In university, the number 1 thing that got me to graduate summa cum laude was the copious amounts of practice questions, past exam papers, exercises, and project assignments I did. I retained very little information from sitting in a lecture, whether I took notes or not. I needed to actually engage with the material in an active way to be able to remember or learn anything.
This was no different for my self-study journey. I realised that all the video courses I had planned in my curriculum were not helping me to learn — they were too passive. Because of this, I would go down many rabbit holes trying to understand concepts that were discussed in the video course and would be left feeling very frustrated.
Mistake #3: Not doing enough projects
My intention with my curriculum was to do as many projects as possible as I progressed through the various concepts and methods I was learning. This started out very well with the Hands on Machine Learning book and I did a project for each chapter but this changed when I started doing the video-based courses — I entered passive mode.
Tina Huang mentions in one of her YouTube videos that you should only learn as much as you need so that you can start applying your knowledge in a project. This is actually the most important part of studying data science — projects, projects, projects!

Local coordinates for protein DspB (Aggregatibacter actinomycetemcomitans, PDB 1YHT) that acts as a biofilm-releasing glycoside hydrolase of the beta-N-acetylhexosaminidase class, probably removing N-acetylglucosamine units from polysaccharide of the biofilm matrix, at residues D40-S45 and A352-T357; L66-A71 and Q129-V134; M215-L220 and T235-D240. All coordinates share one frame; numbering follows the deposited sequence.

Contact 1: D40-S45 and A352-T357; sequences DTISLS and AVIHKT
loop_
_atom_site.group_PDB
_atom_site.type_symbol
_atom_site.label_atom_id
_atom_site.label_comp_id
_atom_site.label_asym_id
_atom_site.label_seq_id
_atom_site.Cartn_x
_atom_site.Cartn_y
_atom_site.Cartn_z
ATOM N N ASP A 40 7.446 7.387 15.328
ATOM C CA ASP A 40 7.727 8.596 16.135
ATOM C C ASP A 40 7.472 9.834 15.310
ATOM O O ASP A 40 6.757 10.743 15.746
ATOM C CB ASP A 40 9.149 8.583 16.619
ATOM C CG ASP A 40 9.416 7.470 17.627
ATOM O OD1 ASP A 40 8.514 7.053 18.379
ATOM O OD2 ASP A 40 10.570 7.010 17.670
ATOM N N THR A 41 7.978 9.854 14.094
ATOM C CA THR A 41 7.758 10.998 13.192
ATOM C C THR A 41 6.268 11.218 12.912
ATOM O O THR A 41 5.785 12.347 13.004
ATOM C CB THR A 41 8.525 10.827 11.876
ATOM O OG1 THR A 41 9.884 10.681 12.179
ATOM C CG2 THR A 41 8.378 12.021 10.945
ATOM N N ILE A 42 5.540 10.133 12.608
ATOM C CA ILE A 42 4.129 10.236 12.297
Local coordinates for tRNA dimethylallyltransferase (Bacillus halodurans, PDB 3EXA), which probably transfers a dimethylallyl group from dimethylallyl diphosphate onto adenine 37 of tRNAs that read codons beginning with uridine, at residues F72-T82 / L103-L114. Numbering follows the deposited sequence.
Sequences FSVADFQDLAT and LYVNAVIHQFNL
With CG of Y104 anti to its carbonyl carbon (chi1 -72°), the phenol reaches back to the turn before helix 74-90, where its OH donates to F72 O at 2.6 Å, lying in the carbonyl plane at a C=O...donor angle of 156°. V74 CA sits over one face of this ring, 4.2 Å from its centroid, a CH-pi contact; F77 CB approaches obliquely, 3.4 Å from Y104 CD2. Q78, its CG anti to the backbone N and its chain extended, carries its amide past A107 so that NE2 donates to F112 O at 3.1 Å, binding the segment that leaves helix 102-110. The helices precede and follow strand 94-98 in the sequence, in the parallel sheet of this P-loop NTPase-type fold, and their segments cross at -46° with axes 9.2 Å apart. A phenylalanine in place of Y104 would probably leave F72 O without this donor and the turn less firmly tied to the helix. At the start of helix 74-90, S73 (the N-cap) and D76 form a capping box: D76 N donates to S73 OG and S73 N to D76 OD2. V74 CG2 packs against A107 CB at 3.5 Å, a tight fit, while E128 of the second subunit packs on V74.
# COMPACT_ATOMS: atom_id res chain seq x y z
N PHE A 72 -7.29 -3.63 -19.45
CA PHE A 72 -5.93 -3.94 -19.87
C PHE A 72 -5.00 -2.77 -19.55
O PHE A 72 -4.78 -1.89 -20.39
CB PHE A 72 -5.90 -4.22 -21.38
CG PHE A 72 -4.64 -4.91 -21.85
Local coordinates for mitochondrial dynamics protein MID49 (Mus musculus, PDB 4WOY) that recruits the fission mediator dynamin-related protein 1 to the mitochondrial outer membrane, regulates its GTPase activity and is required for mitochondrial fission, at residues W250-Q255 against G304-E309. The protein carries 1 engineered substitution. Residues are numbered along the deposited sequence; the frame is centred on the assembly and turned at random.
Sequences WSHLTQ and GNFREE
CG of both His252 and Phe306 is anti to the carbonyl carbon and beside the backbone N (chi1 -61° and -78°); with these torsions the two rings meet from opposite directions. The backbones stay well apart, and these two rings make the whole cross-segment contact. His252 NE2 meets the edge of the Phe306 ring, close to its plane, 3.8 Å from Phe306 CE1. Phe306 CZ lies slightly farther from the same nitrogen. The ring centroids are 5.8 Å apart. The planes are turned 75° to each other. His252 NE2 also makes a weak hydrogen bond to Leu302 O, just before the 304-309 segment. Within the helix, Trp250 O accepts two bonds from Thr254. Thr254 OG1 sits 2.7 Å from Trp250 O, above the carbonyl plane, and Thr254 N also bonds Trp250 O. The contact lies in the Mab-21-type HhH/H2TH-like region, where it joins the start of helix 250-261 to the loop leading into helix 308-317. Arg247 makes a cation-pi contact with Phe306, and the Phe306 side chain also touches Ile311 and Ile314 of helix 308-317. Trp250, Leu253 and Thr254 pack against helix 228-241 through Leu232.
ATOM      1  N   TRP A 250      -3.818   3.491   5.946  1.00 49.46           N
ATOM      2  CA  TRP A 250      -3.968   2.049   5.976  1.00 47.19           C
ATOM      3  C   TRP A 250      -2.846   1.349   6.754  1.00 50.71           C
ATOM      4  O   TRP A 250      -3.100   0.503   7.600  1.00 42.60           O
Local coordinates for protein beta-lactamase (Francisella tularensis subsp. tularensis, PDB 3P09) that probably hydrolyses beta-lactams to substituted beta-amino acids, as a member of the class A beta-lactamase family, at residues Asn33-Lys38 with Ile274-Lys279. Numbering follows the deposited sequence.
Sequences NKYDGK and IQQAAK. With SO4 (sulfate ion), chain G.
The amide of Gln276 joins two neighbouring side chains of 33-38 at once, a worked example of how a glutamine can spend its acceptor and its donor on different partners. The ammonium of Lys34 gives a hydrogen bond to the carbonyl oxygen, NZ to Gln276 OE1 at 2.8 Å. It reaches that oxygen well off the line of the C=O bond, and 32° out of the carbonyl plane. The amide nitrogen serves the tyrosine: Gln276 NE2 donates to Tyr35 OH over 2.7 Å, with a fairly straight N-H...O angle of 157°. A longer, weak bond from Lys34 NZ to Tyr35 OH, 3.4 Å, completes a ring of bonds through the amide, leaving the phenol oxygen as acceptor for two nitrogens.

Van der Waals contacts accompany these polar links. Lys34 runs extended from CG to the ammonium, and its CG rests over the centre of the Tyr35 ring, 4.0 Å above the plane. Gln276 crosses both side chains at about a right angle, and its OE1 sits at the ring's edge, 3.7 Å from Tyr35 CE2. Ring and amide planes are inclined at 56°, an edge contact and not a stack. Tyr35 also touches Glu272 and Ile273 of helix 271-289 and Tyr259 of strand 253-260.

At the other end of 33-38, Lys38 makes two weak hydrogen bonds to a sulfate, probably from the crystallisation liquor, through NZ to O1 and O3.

Mistake #4: Fixating on learning ALL the math
Machine learning is built on a foundation of mathematics. However, you do not need to know or understand ALL the math in order to learn, apply or do data science. During my self-study journey, I fixated too much on understanding each mathematical concept before progressing to the next topic.
This is something that was ingrained into me from my university days. Proving theorems and working out algorithms by hand were standard in the learning process. While I do believe that having some mathematical foundation is important to get a deep understanding of a concept, it definitely is not necessary to know or understand every mathematical concept used in a method. It simply does not inherently make you a better data scientist.
The most important factor in doing a good job as a data scientist (in my opinion) is problem-solving. Can you take a problem that is presented to you and formulate a solution that will be valuable to the business?
Mistake #5: Reading research papers too soon in my journey
Whether or not to read research papers is a tricky topic in data science and it can be very overwhelming given how much new research is published on a daily basis.
Before starting this self-study journey, I did not know much at all about deep learning. I was a complete beginner. I made the mistake of thinking that I needed to read (and understand) the research papers that were associated with some of the topics I was learning.